Shigeo Hirose: I think science-fiction writers have lots of misunderstandings about technology. In a lecture I showed a scene from Total Recall and discussed the contradictions in the story. For example, there is a car being driven by a humanoid, which is very strange because if we’ve reached a point of making such advanced humanoids, then the engineer would have certainly installed the same intelligence in the car. We wouldn’t need a humanoid! It’s as if the science-fiction writer thinks the current taxi will be preserved and the humanoid developed. But if the humanoid is invented in future, then all the other machines will have evolved at the same rate. This is why I don’t particularly enjoy science fiction.
Is there any science fiction that you like?
Shigeo Hirose: No. I’m always trying to find contradictions in the story.
When can we expect to see humanoids?
Shigeo Hirose: At the moment it is still a future target. We can imitate the human, as proven by the (humanoid robot) Honda Asimo, but developing something like, say, a tactile sensor that can sense things as though it were skin is still very difficult. The materials that make up a human being are very different to what we have in technology, as is the energy source. If the raw materials are entirely different then it stands to reason that the product will be too.
So robots and humans won’t be indistinguishable for a long time then?
Shigeo Hirose: If we can develop a way of accurately replicating the muscle mechanism of a human then we’d be able to make a very good machine, a very good robot. But the technology is very difficult. I’ve been watching it for 40 years and believe that the humanoid might happen in about 40 or 50 years’ time. But in that time all other machines will have evolved to become more intelligent too.
What do you make of humans developing robotic elements to add to their own anatomy, aka ‘cybernetics’?
Shigeo Hirose: I know people do such things and it works but I feel that it is mostly just for advertisement. It is not so useful.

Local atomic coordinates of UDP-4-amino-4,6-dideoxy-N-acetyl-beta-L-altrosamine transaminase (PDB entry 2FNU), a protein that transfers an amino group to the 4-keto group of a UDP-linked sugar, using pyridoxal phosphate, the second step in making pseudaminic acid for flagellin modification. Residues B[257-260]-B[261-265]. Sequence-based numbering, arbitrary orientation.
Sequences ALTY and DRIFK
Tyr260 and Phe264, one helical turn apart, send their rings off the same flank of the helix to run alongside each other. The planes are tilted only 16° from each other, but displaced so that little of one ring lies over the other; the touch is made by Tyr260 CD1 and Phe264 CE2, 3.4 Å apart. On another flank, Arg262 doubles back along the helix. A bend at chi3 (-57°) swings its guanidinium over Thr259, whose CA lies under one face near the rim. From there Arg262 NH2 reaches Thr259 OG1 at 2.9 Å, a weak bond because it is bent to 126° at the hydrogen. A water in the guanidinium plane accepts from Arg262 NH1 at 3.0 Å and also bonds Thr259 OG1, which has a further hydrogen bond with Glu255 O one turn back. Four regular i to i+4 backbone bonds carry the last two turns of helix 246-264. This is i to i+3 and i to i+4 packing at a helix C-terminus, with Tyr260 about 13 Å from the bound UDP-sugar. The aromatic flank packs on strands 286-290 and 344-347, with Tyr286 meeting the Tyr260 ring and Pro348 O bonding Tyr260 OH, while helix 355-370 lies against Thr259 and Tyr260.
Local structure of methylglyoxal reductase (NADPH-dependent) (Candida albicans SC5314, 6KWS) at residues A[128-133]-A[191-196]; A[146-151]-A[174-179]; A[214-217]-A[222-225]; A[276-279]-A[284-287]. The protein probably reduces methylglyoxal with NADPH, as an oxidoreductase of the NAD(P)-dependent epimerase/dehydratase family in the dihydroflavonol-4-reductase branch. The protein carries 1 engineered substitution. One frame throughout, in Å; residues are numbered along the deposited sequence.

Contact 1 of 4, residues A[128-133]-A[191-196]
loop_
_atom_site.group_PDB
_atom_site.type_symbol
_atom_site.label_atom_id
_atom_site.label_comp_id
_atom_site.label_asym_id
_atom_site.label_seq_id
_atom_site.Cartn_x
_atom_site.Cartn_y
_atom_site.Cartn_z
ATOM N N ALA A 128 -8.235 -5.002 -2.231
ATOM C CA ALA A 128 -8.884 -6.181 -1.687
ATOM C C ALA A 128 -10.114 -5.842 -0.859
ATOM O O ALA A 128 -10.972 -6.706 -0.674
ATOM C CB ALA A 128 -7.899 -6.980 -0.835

What is your view of the use of robotics in warfare?
Shigeo Hirose: Unfortunately, robot technology is very strongly related to weaponry. The Tomahawk (missile) is a kind of robot – it checks the shape of the ground and flies and hits targets. And of course, aeroplanes and tanks are becoming very intelligent these days. But at the same time, the iRobot PackBot, a military robot that was used in the battlefields in Afghanistan and Iraq, was also used at the Fukushima nuclear plant after the 2011 Tohoku earthquake and tsunami.
Have any of your inventions been used in a way that you weren’t comfortable with?
Shigeo Hirose: Some of the technology might have been used in a bad way and then in other cases in a good way. Take a knife, for example. It was designed as a weapon but it’s one of the most important implements used in surgery and improves people’s lives. But technology is technology. It is not related to war or peace. We have to develop and sometimes it will be used for war and sometimes for peace. But that’s politics.
Why have Japan always been the forerunners in the field of robotic technology?
Shigeo Hirose: Well, we don’t have many natural resources and we realised that this was a way of guaranteeing survival.
Photography Masaaki Sasaki
This interview was taken from the December Issue of Dazed & Confused